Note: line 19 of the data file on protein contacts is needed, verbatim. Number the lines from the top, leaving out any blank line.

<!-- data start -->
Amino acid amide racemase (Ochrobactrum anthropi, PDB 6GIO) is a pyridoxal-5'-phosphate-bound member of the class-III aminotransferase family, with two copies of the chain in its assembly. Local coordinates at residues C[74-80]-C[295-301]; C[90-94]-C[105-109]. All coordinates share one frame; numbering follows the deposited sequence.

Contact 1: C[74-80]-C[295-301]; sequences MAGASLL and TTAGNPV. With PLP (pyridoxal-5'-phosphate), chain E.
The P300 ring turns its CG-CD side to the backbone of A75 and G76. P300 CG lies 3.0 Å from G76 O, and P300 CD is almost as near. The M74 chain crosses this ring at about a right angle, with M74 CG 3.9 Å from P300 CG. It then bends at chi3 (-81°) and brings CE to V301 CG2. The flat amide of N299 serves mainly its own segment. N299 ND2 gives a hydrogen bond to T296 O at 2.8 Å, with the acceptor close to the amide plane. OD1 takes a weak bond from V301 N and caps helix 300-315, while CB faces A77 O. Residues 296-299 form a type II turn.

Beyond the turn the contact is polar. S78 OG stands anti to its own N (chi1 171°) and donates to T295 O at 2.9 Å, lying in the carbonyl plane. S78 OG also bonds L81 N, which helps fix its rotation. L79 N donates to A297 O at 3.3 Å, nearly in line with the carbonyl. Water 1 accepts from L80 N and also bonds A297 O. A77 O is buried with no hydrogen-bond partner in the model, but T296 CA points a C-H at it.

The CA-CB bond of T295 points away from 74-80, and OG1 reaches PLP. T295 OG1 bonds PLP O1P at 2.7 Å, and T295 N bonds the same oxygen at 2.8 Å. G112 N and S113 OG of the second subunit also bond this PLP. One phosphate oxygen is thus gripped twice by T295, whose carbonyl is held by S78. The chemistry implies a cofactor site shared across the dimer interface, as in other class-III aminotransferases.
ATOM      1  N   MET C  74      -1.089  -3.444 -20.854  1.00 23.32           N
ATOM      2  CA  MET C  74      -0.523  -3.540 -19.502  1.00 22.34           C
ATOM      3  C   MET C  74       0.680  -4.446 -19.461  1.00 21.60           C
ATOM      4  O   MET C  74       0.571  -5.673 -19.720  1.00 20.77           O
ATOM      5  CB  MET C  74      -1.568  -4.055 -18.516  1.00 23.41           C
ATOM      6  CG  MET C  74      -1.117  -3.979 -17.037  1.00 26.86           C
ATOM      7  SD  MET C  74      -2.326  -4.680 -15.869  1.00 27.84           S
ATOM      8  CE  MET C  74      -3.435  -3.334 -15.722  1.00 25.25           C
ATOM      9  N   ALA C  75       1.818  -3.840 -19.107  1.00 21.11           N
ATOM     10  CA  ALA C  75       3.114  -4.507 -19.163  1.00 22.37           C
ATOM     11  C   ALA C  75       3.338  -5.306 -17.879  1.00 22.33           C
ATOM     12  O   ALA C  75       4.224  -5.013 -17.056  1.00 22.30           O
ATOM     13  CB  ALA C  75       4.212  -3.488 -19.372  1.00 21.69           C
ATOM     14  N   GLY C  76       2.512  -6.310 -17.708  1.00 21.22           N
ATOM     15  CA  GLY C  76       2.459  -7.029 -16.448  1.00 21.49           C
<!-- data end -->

ATOM     14  N   GLY C  76       2.512  -6.310 -17.708  1.00 21.22           N